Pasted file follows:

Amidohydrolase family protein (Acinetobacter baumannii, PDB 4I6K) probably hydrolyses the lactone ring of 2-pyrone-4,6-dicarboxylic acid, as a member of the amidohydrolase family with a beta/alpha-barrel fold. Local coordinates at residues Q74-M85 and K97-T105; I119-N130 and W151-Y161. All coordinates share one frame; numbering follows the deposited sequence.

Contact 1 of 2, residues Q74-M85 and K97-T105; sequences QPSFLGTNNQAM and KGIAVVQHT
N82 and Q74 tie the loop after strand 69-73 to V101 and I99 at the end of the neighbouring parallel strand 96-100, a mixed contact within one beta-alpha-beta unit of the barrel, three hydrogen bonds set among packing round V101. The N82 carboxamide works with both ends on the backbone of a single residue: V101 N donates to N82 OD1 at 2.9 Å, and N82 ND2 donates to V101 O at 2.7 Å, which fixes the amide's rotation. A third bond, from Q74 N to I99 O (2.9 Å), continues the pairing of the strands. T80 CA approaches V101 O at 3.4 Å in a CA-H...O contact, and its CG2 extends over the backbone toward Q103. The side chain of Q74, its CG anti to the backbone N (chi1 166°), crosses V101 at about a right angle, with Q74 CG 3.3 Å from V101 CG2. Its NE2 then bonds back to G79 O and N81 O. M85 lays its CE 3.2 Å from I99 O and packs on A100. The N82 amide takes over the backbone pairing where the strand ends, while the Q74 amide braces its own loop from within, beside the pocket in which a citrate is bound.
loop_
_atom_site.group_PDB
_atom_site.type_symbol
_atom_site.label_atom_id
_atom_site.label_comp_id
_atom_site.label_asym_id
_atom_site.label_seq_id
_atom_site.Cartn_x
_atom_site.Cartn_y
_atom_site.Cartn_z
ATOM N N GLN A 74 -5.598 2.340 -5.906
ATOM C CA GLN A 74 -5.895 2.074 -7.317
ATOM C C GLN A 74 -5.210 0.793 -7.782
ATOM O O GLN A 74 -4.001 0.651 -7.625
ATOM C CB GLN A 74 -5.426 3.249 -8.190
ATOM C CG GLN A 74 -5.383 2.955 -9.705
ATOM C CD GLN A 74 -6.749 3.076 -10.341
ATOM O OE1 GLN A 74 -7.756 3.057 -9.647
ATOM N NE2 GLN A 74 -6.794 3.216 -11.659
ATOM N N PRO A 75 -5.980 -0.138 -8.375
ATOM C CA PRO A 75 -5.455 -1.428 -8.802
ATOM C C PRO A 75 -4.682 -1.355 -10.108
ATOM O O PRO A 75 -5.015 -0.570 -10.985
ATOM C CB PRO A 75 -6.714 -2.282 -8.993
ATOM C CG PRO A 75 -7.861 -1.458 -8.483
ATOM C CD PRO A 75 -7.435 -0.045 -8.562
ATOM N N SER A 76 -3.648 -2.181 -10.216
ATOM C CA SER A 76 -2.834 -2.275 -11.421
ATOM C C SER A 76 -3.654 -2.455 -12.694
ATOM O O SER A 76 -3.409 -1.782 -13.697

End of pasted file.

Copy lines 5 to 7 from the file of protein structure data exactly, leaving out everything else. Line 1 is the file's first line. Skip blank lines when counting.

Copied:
_atom_site.group_PDB
_atom_site.type_symbol
_atom_site.label_atom_id